Nonetheless, no philosopher ever likely meant that their ideas had to be taken literally ad infinitum, presuming that the underlying logic still had any meaning. Thus, Locke's polemics against Catholics and atheists are irrelevant, due to the underlying logic collapsing, and Locke's philosophy on the inalienable rights of mankind can still be upheld with or without religious philosophy, due to the later philosophy of Hume and Kant--both of whom, incidentially, were influenced by Locke considerably. "Nature," as it is today, is science, and science is officially neutral when it comes to the idea of God. Thus, as a believer, I still think it is perfectly logically acceptable to maintain Locke's philosophy regarding the innate rights of mankind and still have it work within a natural, atheist outlook.
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Old 09-11-2008, 09:36 PM   #48
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The people are what hold the state to account, the people with guns and the capacity for revolution when the government becomes tyrannical, not God.
Perhaps so, but in most political systems that are not ours, the people have tremendously little power. Consider various regimes in South America or South Africa, where corrupt regimes are swept out of power by "the people," only to have the new regime become as corrupt -- if not moreso -- than its predecessor. The people are still left behind. Clearly there is a limit to the ability of "the people" to hold the state to account, and even for "the people" to govern itself -- it's hard to keep majority rule from becoming mob rule.

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Appealing to God the higher power as justification for anything is rife with problems.
Naturally, but we have somehow been able to resolve this tension for over 200 years here, and while we have been at times grossly negligent in our ability to recognize the "God-given rights" apportioned to each citizen, the history of the US has been a history of progress. So there is the ability to retain an acknowledgement that our worth as individuals runs far deeper than what the state, the ruling class, or even my neighbor would decide. I would say that this ability is critical.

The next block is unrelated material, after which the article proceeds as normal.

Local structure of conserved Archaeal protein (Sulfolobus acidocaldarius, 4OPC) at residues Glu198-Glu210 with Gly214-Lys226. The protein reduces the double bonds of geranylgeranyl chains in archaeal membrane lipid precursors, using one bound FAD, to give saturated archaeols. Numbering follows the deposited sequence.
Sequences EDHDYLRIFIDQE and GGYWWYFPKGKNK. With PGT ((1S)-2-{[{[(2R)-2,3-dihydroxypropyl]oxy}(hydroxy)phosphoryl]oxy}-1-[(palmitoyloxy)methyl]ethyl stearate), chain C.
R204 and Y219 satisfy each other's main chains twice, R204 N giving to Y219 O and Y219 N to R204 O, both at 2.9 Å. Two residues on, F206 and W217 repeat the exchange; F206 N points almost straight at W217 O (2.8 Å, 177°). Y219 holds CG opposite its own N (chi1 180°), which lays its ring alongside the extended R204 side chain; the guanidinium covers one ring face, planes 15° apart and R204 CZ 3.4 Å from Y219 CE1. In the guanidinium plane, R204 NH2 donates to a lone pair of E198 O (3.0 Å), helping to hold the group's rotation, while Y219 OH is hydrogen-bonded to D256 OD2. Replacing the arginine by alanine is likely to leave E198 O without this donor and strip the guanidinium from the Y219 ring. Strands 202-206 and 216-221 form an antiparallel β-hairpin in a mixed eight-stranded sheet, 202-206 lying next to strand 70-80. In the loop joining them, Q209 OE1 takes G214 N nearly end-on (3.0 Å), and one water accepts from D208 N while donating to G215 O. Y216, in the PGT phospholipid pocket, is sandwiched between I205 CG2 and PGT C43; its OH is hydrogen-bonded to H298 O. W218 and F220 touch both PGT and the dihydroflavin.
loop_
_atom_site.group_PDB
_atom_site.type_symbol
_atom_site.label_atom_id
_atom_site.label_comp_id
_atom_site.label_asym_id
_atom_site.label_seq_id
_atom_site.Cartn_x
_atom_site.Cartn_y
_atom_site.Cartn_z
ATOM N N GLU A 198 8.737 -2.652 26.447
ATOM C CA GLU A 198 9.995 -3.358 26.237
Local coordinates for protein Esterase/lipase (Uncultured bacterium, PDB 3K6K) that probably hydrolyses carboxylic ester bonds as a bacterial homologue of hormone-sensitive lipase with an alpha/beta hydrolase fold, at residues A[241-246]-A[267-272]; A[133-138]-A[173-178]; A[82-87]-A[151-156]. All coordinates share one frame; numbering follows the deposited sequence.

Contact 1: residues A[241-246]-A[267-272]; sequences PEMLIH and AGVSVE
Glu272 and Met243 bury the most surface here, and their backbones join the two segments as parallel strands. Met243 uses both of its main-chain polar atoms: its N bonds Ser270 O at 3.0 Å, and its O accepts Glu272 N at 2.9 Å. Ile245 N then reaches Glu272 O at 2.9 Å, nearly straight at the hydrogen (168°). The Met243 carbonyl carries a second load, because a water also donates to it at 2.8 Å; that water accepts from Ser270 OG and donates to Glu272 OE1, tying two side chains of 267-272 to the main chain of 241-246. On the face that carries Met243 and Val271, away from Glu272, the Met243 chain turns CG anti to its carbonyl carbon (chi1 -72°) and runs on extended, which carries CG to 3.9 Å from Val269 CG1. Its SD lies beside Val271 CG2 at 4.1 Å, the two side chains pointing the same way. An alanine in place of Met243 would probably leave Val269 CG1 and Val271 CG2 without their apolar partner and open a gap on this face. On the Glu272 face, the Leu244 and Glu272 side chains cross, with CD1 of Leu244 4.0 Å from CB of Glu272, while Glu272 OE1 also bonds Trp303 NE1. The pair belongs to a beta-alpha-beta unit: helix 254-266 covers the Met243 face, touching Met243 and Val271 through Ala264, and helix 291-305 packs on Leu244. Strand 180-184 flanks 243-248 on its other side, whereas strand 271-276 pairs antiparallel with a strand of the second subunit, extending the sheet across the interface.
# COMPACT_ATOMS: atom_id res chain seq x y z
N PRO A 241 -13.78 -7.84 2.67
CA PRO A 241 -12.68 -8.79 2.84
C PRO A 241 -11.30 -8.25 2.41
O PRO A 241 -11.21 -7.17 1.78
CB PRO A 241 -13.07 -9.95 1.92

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Appeals to God say nothing about the ethics of any position, the American constitution is not guaranteed or justified by God and the explicit rejection of America being a Christian state in official documents demonstrates this.
Naturally, which is why the Constitution does not include references to God. At the same time, the Constitution is the application of the Declaration -- you cannot divorce the two -- and the Framers sure justified the Declaration according to God. Ideologies always have their roots in some other train of thought, whether religious or philosophical. The Bible is not a treatise for governance, any more than it is a science textbook -- yet the underlying principles can have a tremendous influence on schools of thought, and they have, which is why I think that America still occupies a unique position on the political landscape, allowing people the freedom to say whatever they'd like as not just a state-given right (which can change), but as a God-given one (which cannot). In the case of our clever "Keep your Jesus off my penis" friend, I personally wish they were a little more informed, but regardless.
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Old 09-11-2008, 09:39 PM   #49
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I feel that law must be independent of nature, it falls under the is-ought problem, just because something is natural doesn't make it right. For instance science may say that under certain circumstances infanticide is natural, it doesn't make it morally right. In that sense I feel that justification of rights doesn't come from nature.
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Old 09-11-2008, 09:39 PM   #50
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No mention of John Locke and religion cannot leave out how he defined religion, which he outlines in "A Letter Concerning Toleration" (1689). Locke proffered the then-radical idea that religious diversity strengthened the state and prevented civil unrest, countering Thomas Hobbes' earlier belief that religious uniformity was preferable. Thus, the revisionist notion that our Founding Fathers were interested in a "Christian nation," as often used as a rallying cry by American conservatives, is directly contradicted by their strong Lockean influence.